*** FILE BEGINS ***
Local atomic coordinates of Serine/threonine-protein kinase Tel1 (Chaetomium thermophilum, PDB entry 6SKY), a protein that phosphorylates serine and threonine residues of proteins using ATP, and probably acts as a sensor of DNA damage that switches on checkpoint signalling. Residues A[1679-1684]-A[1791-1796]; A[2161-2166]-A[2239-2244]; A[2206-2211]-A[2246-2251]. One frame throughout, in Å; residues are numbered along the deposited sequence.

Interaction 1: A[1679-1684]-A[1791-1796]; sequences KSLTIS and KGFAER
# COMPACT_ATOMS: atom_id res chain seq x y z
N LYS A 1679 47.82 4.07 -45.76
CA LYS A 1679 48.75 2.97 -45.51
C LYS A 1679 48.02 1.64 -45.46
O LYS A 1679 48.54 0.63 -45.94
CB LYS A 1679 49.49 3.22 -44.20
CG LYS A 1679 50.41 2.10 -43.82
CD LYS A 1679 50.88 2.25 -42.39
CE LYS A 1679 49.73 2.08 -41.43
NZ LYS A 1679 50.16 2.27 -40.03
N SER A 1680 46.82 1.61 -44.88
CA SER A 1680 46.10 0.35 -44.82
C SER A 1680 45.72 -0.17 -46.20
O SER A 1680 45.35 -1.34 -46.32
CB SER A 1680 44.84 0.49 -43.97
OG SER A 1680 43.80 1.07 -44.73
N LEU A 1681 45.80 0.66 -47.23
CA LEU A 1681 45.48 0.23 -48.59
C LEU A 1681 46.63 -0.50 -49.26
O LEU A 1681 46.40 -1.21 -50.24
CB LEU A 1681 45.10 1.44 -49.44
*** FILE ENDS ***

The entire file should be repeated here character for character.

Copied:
Local atomic coordinates of Serine/threonine-protein kinase Tel1 (Chaetomium thermophilum, PDB entry 6SKY), a protein that phosphorylates serine and threonine residues of proteins using ATP, and probably acts as a sensor of DNA damage that switches on checkpoint signalling. Residues A[1679-1684]-A[1791-1796]; A[2161-2166]-A[2239-2244]; A[2206-2211]-A[2246-2251]. One frame throughout, in Å; residues are numbered along the deposited sequence.

Interaction 1: A[1679-1684]-A[1791-1796]; sequences KSLTIS and KGFAER
# COMPACT_ATOMS: atom_id res chain seq x y z
N LYS A 1679 47.82 4.07 -45.76
CA LYS A 1679 48.75 2.97 -45.51
C LYS A 1679 48.02 1.64 -45.46
O LYS A 1679 48.54 0.63 -45.94
CB LYS A 1679 49.49 3.22 -44.20
CG LYS A 1679 50.41 2.10 -43.82
CD LYS A 1679 50.88 2.25 -42.39
CE LYS A 1679 49.73 2.08 -41.43
NZ LYS A 1679 50.16 2.27 -40.03
N SER A 1680 46.82 1.61 -44.88
CA SER A 1680 46.10 0.35 -44.82
C SER A 1680 45.72 -0.17 -46.20
O SER A 1680 45.35 -1.34 -46.32
CB SER A 1680 44.84 0.49 -43.97
OG SER A 1680 43.80 1.07 -44.73
N LEU A 1681 45.80 0.66 -47.23
CA LEU A 1681 45.48 0.23 -48.59
C LEU A 1681 46.63 -0.50 -49.26
O LEU A 1681 46.40 -1.21 -50.24
CB LEU A 1681 45.10 1.44 -49.44